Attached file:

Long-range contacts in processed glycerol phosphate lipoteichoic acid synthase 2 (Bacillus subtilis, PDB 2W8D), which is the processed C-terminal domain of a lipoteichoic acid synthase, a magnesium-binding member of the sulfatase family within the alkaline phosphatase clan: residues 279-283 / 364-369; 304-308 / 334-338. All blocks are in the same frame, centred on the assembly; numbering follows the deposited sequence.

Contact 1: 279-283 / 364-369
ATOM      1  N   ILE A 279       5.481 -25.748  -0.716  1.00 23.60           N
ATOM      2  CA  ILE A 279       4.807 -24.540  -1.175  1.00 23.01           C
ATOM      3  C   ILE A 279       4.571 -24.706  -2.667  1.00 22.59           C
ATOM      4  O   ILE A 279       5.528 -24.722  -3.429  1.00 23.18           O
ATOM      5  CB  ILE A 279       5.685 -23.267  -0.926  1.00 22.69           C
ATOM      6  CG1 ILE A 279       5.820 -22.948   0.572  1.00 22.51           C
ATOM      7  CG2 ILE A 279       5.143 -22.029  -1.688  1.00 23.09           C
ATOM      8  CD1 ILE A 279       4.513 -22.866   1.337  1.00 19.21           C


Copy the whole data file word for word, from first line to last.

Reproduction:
Long-range contacts in processed glycerol phosphate lipoteichoic acid synthase 2 (Bacillus subtilis, PDB 2W8D), which is the processed C-terminal domain of a lipoteichoic acid synthase, a magnesium-binding member of the sulfatase family within the alkaline phosphatase clan: residues 279-283 / 364-369; 304-308 / 334-338. All blocks are in the same frame, centred on the assembly; numbering follows the deposited sequence.

Contact 1: 279-283 / 364-369
ATOM      1  N   ILE A 279       5.481 -25.748  -0.716  1.00 23.60           N
ATOM      2  CA  ILE A 279       4.807 -24.540  -1.175  1.00 23.01           C
ATOM      3  C   ILE A 279       4.571 -24.706  -2.667  1.00 22.59           C
ATOM      4  O   ILE A 279       5.528 -24.722  -3.429  1.00 23.18           O
ATOM      5  CB  ILE A 279       5.685 -23.267  -0.926  1.00 22.69           C
ATOM      6  CG1 ILE A 279       5.820 -22.948   0.572  1.00 22.51           C
ATOM      7  CG2 ILE A 279       5.143 -22.029  -1.688  1.00 23.09           C
ATOM      8  CD1 ILE A 279       4.513 -22.866   1.337  1.00 19.21           C